There is a moment in the second act of David Lindsay-Abaire's Rabbit Hole, now playing at Beowulf Alley, when the characters, and the play itself, let go of their tension for a first tentative moment.
It's almost magical, because suddenly, in the audience, you can feel yourself begin to breathe freely again. It's like the beginning of healing.
Healing is elusive in Lindsay-Abaire's harrowing tale, winner of the Pulitzer Prize for drama in 2007. The play centers on Becca and Howie, a couple living in a comfortable suburban home outside of New York whose world was turned upside down when their 4-year-old son was struck and killed by a teenage driver.
The accident happened some months before the beginning of the play, and the grieving parents must now figure out how to get on with their lives; they cope in separate ways.
Played by Nell Summers, Becca is an emotional porcupine, with raw, exposed nerves. (Cynthia Nixon won a Tony for her performance of Becca on the New York stage.) Brush her the wrong way (and it's hard not to), and the barbs come out. Any human closeness seems to open the wounds of her grief.
Gabriel Nagy, as Howie, comes across at first as the more emotionally balanced of the two. He is attending a support group, and he's able to carry on a conversation without it always being about his son beneath the surface. But he also compulsively watches home videos of his son after his wife is asleep, and he may or may not be seeking the intimacy he is not finding at home elsewhere. As Becca observes, Howie is not really in a better place than she is—just a different one.
Nagy paints Howie as a man who may be hurting deeply, but who doesn't spend much time in self-examination. His broad gestures and booming voice are less telling of his inner life than his overreactions to minor events, such as learning that his mother-in-law is overfeeding the family dog.
The weakest moment in an otherwise confident performance comes when Howie's defenses are broken down, revealing the train-wreck inside. Nagy doesn't handle this scene with the vulnerability needed to really open Howie's heart to the audience, but the moment passes quickly.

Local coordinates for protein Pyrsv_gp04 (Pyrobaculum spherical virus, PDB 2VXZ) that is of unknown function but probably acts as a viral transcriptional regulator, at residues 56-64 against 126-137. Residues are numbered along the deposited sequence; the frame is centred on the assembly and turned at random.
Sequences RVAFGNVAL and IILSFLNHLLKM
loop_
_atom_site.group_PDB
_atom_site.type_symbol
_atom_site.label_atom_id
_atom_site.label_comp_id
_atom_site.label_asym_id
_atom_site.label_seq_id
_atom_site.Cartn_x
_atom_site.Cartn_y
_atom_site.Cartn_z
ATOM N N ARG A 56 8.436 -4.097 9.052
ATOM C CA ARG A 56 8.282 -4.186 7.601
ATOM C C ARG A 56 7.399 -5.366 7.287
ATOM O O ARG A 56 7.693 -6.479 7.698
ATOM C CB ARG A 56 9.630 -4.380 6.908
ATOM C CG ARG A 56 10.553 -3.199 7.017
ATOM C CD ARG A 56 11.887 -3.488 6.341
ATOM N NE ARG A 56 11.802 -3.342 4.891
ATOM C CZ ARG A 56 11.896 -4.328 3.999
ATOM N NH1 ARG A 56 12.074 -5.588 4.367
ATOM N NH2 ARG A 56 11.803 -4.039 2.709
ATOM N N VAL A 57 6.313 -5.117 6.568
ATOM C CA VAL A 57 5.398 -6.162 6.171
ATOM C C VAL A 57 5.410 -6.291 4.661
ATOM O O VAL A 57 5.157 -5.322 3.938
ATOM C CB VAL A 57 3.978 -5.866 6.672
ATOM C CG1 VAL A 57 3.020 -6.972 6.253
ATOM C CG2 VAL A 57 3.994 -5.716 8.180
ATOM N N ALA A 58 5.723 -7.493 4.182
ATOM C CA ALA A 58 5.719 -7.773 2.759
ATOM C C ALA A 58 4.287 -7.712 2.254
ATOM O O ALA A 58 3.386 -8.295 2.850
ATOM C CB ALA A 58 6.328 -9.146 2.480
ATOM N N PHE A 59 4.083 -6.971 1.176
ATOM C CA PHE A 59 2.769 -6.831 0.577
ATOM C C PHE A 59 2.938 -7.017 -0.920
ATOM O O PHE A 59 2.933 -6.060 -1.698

As Becca, Summers has the difficult task of winning empathy for a character who is not pleasant; she is only partly successful. She would have been better served had director Sara Falconer directed the proceedings with a lighter touch, allowing her character to toss out handfuls of razor blades rather than engaging in a perpetual knife fight. The problem is not that Summers isn't up to the task—her pain feels very real—but it's exhausting to watch as each trigger tears her open.
Her performance turns brilliant, however, in the second act, after the unexpected appearance of Jason, the teenage driver in the fatal accident. Played by Ian Mortensen with an endearingly loose-limbed, eager-to-please earnestness, Jason is looking for redemption as well. Or perhaps he's seeking condemnation—just some way to ease his own feelings of guilt, something to bring closure.
Unexpectedly, it is Howie who flies off the handle when Jason shows up, while Becca is open to hearing what he has to say. This marks the beginning of her healing, and Summers' transformation is understated but remarkable.
As cathartic as this whole journey is, the evening is more than just an emotional marathon due in large part to the supporting characters. Izzy is Becca's bohemian younger sister. She is exuberant, unafraid to say what she thinks and pregnant by her musician boyfriend. Nat is the mother of the two sisters, though she seems more related to Izzy than Becca. Always quick with a story or an opinion, Nat also carries within her the tragic loss of a child—a drug-addicted son who committed suicide 15 years before.
Becca and Howie are the heart of the drama, but Izzy and Nat keep it alive. Played with brio by Kristina Sloan and Martie van der Voort, they bring welcome laughs, cross boundaries and ask questions that more sensitive people might avoid. They inject life into a play about coping with death, and with Becca in the middle, they create a virtual timeline, from birth, to loss, to acceptance.
Dave Sewell's suburban-home set is almost a character unto itself. It marks the limits of Becca's world for most of the play, serving as both a shelter and a prison. It is tastefully furnished, but neat to the point of looking unlived-in. Behind the living room, where an angry painting hangs on the wall, lies the isolated, claustrophobic room of the family's lost child.
There is much pain in this play, but it is not a tragedy: Rabbit Hole is about what comes after a tragedy, and in the end, what lies through the rabbit hole is the strength to move forward, one step at a time.